Check out this provocative piece from Meghan Cox Gurdon in NRO, in which she draws a parallel between cannabilism and stem cell research. It’s written in the style of Lewis’ Screwtape Letters, though it lacks the wit.
“I have heard,” Mildew begins, and blushes. “The fact is, Uncle, I have heard things that seem impossible. Is it really true that you have found a way to get them to eat — “
” — their young?” Screwtape interrupts with a hungry smile.”Yes. Yes! I have found the key, the key, my boy, to unlocking the worst in the human heart. Oh, massacres are entertaining enough, and reasonably productive. Rapine and thieving and savagery and the usual nonsense go a good distance to wrecking men’s souls, but not in sufficient numbers. Not for us to win for good — that is, ha-ha, for ill. We must forever be stoking grievances, feeding pride, and constantly thrusting and parrying with the Enemy and his agents. No, the beautifully corrupting key that I have found is vanity.”
“I’ve read about that,” Mildew says, remembering. “In first year college, Know Thine Enemy 101, I think it was. All is vanity, saith the preacher,” the nephew quotes, his mouth twisting as if he has bitten a bad snail.
Screwtape grimaces companionably. “Indeed. Fortunately most of them don’t bother with that any more.”
“But how do — ”
Screwtape presses on. “What does Man want? He wants sex, he wants comfort, he wants to be young. He does not want to be told he can’t have what he wants, or to be inconvenienced, or, worse, to be told his desires are wrong. This is where the Enemy’s agents end up doing our work for us, Mildew, countless times!” Screwtape chortles. “Man is a creature of appetites, Mildew. Remember that.”
“Appetites, yes, but eating their young, Uncle? I feel sure that I read somewhere that humans are naturally revolted by cannibalism. The Enemy’s doing, no doubt, but still, there it is.”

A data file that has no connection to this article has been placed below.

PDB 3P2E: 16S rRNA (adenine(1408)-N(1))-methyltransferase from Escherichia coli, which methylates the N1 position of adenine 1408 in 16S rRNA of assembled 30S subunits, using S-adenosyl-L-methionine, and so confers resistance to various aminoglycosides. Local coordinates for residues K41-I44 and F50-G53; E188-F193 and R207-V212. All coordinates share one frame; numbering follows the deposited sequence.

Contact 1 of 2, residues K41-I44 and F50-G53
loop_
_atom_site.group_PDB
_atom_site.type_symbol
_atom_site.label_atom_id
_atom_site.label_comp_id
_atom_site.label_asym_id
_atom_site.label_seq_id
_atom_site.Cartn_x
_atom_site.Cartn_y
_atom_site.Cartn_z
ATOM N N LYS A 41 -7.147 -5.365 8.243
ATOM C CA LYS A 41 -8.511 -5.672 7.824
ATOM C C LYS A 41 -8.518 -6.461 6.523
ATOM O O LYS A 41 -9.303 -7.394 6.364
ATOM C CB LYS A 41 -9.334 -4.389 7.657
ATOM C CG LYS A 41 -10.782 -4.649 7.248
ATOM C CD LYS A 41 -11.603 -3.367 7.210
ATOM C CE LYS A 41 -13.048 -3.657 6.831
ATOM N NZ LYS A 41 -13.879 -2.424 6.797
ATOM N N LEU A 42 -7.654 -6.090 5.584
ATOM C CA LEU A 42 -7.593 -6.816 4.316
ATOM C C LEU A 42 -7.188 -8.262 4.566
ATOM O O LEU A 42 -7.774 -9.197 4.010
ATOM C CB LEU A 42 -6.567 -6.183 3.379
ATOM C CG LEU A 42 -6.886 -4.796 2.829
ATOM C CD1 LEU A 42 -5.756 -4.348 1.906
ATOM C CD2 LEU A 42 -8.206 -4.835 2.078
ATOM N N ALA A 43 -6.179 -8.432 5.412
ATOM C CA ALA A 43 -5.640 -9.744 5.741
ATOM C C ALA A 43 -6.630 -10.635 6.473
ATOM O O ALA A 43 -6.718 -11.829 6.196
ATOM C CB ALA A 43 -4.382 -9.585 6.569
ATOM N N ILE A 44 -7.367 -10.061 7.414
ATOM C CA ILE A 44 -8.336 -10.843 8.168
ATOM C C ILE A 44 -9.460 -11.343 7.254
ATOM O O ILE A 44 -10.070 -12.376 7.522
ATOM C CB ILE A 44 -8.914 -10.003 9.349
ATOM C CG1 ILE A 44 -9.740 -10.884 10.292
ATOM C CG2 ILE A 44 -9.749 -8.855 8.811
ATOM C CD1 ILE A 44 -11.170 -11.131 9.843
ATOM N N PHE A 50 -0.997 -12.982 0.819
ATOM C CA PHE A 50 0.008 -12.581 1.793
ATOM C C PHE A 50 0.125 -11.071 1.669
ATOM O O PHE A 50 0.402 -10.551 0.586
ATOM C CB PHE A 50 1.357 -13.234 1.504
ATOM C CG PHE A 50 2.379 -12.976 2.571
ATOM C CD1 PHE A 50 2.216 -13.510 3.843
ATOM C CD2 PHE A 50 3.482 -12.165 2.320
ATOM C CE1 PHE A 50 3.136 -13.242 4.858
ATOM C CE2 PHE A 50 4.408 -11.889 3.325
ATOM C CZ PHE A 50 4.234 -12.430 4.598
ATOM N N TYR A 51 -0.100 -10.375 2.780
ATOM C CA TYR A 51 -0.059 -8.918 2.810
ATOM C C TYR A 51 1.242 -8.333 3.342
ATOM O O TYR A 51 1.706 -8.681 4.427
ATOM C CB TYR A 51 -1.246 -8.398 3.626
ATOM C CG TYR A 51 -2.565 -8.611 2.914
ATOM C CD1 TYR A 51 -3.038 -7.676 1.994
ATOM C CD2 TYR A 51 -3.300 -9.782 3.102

Screwtape fixes his nephew with a shriveling glare. “We are not inducing them to broil the little tykes, dear boy, this is no fricassee of first-graders.” He sighs heavily, a sufferer of fools, but then brightens, clearly distracted by a pleasing thought. “That’s an idea, though. Must get Singer to write something up for me on that…excellent. Now, where — ”
“Not broiling them.”
“Yes. My achievement, the reason for this — ” Screwtape gestures largely about the handsome apartment — “is that I have managed, by appealing to man’s love of self, his vanity, to convince millions that it is not cannibalism, but progress, to turn tiny human infants into medicine. The strong picking the weak apart, cell by cell, to be consumed by the strong? Brilliant!”
It reminded me of The Everlasting Man, by G.K. Chesterton. In the chapter “The War of Gods and Demons,” Chesterton writes:
In the New Town, which the Romans called Carthage, as in the parent cities of Phoenicia, the god who got things done bore the name of Moloch, who was perhaps identical with the other deity whom we know as Baal, the Lord. The Romans did not at first quite know what to call him or what to make of him; they had to go back to the grossest myth of Greek or Roman origins and compare him to Saturn devouring his children. But the worshippers of Moloch were not gross or primitive. They were members of a mature and polished civilisation, abounding in refinements and luxuries; they were probably far more civilised than the Romans. And Moloch was not a myth; or at any rate his meal was not a myth. These highly civilised people really met together to invoke the blessing of heaven on their empire by throwing hundreds of their infants into a large furnace. We can only realise the combination by imagining a number of Manchester merchants with chimney-pot hats and mutton-chop whiskers, going to church every Sunday at eleven o’clock to see a baby roasted alive.